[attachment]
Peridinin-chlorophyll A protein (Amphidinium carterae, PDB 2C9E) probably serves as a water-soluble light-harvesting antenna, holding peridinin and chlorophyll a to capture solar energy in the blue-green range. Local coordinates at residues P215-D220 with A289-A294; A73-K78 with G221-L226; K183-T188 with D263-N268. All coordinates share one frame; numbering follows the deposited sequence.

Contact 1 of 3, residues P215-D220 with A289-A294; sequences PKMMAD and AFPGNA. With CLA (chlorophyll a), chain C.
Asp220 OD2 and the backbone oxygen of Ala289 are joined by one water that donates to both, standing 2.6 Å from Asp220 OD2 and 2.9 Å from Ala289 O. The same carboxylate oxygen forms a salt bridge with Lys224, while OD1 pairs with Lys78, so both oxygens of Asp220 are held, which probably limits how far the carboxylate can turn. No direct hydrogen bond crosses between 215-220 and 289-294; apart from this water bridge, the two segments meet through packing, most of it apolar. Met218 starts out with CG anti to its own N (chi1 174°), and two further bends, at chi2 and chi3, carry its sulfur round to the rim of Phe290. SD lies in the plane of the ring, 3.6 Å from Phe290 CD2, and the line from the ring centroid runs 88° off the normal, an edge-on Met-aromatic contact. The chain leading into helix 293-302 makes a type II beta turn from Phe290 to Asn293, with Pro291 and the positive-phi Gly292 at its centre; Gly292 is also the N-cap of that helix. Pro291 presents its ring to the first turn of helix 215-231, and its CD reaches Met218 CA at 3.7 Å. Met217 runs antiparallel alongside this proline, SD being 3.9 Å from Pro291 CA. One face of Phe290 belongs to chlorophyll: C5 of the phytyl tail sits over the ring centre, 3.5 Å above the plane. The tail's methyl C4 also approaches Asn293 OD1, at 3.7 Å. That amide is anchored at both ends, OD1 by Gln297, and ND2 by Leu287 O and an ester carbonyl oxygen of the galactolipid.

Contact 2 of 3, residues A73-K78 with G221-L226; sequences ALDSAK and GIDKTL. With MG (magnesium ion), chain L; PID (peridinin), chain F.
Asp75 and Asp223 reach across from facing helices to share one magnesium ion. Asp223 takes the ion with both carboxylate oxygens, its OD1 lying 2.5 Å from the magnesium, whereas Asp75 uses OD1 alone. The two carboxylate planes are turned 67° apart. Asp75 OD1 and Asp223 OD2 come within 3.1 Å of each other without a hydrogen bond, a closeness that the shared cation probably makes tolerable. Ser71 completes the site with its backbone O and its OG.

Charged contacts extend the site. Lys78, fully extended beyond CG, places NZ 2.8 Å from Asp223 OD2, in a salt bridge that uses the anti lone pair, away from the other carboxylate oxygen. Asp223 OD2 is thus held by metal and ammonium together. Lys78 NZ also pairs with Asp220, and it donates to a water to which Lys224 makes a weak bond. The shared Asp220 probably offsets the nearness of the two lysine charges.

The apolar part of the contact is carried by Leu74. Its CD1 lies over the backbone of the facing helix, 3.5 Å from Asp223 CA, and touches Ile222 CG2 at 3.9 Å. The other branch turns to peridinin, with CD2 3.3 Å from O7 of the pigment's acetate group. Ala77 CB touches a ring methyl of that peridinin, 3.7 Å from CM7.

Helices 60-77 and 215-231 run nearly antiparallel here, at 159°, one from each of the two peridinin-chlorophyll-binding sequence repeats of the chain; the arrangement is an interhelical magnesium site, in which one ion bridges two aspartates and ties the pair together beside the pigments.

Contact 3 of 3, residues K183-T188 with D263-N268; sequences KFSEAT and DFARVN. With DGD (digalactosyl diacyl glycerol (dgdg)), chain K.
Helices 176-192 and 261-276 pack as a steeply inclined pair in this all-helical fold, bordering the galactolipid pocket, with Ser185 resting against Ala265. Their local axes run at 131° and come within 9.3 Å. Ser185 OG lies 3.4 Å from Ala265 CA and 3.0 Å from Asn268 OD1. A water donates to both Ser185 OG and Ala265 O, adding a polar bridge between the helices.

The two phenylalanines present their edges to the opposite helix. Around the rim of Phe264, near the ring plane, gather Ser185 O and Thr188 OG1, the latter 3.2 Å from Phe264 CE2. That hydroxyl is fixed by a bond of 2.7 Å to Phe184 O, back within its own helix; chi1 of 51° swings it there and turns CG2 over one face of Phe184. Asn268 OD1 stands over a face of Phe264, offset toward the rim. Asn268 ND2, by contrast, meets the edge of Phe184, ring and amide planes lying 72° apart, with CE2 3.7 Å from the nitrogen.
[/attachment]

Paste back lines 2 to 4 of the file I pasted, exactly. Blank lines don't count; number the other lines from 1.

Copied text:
Contact 1 of 3, residues P215-D220 with A289-A294; sequences PKMMAD and AFPGNA. With CLA (chlorophyll a), chain C.
Asp220 OD2 and the backbone oxygen of Ala289 are joined by one water that donates to both, standing 2.6 Å from Asp220 OD2 and 2.9 Å from Ala289 O. The same carboxylate oxygen forms a salt bridge with Lys224, while OD1 pairs with Lys78, so both oxygens of Asp220 are held, which probably limits how far the carboxylate can turn. No direct hydrogen bond crosses between 215-220 and 289-294; apart from this water bridge, the two segments meet through packing, most of it apolar. Met218 starts out with CG anti to its own N (chi1 174°), and two further bends, at chi2 and chi3, carry its sulfur round to the rim of Phe290. SD lies in the plane of the ring, 3.6 Å from Phe290 CD2, and the line from the ring centroid runs 88° off the normal, an edge-on Met-aromatic contact. The chain leading into helix 293-302 makes a type II beta turn from Phe290 to Asn293, with Pro291 and the positive-phi Gly292 at its centre; Gly292 is also the N-cap of that helix. Pro291 presents its ring to the first turn of helix 215-231, and its CD reaches Met218 CA at 3.7 Å. Met217 runs antiparallel alongside this proline, SD being 3.9 Å from Pro291 CA. One face of Phe290 belongs to chlorophyll: C5 of the phytyl tail sits over the ring centre, 3.5 Å above the plane. The tail's methyl C4 also approaches Asn293 OD1, at 3.7 Å. That amide is anchored at both ends, OD1 by Gln297, and ND2 by Leu287 O and an ester carbonyl oxygen of the galactolipid.

Contact 2 of 3, residues A73-K78 with G221-L226; sequences ALDSAK and GIDKTL. With MG (magnesium ion), chain L; PID (peridinin), chain F.